Anyway, I'm glad you're posting, and I hope we get more pictures!

I love you both tons.

Anonymous said...


What a lovely introduction. Your characterization of trespassing in ancient ruins as a "harmless indulgence" perfectly illustrates the attitude I was trying to describe.


Sarah said...

I judge you unworthy of my time or energy. Stop corrupting our blog with your emotional vomit, or I will block you.

Catherine Elizabeth said...

Why have a blog with open comments if you're not actually interested in hearing people's honest opinions? If you're only interested in having a vanity blog, I suggest disabling the comments altogether. Of course, you'll probably lose some viewers, but then you won't have to deal with any opposing viewpoints. Then again, I thought this was part of what this trip was about - to see how people live and think and feel differently than what you've already experienced yourself. If I'm correct in that, hearing things you don't like is a great part of that experience.
I thought Emily's advice about night busses and lonely planet were both good and useful, and I certainly think her advice and comments about disregarding rules and guidelines in the places you visit are worthy of thought AND discussion. While she may be blunt, she also may be right; so why not consider what she has to say, make your own personal choice, and move on, rather than fight about it?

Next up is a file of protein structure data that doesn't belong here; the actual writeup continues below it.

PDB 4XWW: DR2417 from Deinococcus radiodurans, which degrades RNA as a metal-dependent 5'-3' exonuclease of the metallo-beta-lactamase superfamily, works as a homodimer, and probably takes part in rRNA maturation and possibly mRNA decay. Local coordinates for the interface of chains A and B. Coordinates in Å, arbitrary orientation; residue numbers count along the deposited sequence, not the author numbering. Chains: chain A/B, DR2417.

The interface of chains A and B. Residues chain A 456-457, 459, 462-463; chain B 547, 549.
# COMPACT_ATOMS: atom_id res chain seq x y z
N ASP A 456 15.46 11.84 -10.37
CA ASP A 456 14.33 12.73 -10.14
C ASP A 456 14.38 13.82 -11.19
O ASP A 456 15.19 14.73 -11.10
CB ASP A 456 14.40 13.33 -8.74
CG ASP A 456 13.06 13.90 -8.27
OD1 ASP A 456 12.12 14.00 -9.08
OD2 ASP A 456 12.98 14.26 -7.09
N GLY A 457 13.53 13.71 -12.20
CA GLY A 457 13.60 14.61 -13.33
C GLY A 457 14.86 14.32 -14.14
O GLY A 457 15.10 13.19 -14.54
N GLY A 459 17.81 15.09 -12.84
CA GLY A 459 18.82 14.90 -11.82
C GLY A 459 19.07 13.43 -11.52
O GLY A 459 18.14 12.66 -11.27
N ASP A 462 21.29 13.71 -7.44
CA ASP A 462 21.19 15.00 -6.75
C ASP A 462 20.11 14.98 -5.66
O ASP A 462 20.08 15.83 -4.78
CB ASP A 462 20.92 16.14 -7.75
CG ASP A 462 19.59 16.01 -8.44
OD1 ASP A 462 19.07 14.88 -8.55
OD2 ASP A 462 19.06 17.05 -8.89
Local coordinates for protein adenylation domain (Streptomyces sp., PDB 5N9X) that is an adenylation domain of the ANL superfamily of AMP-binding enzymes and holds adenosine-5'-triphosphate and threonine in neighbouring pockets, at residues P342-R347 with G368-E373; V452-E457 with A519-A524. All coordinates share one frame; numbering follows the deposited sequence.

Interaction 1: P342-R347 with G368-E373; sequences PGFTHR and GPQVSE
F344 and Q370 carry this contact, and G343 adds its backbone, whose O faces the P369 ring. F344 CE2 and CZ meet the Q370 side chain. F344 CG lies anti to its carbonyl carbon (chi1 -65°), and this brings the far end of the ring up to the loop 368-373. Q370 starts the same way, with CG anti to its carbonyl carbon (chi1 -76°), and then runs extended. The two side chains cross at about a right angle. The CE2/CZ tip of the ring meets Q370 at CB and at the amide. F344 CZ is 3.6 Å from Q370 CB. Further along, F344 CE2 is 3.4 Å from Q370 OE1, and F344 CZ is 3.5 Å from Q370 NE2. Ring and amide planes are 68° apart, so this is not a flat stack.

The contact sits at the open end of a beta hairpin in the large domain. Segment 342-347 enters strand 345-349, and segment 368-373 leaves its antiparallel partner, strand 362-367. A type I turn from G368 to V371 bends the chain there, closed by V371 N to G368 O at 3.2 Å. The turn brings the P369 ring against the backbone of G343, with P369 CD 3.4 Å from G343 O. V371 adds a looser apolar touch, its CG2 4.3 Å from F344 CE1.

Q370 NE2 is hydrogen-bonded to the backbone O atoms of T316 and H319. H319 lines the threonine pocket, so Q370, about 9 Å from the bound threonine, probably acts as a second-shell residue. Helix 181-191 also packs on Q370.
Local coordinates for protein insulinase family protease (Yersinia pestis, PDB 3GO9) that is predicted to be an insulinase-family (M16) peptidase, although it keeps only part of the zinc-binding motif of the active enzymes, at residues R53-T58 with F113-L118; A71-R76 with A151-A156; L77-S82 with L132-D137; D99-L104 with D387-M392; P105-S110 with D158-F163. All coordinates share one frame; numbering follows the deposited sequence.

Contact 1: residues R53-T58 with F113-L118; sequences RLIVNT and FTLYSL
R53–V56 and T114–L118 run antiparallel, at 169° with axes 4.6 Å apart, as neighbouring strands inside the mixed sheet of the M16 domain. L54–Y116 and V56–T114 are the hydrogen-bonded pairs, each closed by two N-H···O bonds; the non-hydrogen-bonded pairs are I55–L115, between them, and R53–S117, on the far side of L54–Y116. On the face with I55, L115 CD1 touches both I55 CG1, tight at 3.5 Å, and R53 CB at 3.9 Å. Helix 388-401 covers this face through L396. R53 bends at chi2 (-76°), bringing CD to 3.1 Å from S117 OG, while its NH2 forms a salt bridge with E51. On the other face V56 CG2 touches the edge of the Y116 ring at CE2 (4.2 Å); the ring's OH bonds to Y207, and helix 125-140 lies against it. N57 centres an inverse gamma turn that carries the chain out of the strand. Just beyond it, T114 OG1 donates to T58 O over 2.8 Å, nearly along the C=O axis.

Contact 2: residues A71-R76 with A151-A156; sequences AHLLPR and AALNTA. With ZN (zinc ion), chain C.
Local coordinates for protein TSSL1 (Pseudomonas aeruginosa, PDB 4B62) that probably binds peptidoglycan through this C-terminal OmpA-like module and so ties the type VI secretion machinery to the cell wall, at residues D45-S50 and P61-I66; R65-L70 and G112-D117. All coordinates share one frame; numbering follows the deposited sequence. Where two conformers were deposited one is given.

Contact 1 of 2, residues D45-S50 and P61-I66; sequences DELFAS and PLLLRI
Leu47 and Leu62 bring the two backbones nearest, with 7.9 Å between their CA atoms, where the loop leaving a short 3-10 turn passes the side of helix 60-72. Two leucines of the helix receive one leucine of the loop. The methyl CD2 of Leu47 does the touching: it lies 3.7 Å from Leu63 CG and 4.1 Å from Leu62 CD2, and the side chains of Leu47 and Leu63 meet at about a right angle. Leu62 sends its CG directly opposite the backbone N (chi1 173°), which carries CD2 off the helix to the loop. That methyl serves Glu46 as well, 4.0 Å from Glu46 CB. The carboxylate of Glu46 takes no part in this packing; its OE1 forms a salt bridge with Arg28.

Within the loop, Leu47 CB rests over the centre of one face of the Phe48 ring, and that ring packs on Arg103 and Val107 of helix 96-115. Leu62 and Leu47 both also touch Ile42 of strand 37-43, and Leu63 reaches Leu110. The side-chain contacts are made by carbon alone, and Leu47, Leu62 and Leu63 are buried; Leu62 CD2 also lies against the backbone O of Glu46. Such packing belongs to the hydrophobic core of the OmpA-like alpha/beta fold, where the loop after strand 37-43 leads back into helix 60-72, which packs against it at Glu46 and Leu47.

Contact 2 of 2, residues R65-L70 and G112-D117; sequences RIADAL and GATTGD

Food for thought: If you reject everyone who has a different opinion than you, you end up with a much smaller pool of friends - and those friends who agree on everything with you are not the ones that help you grow.

Rebecca said...

Catherine Elizabeth - I don't think it was so much Emily's advice that got people upset as it was the way it was presented. As you say, it's certainly a positive to have people in our lives who don't always agree with us, and who will help us get a broader sense of the world. However, if we present advice and opinions in a derogatory and condescending manner, people are not likely to want to hear what we say. And, in my opinion, rightly so. No matter how good or bad the advice is, there is no need to surround ourselves with people who feed us negativity.

Anonymous said...

Rebecca--I'd love to hear your definitions for "derogatory and condescending" that include my comments but not Sarahs.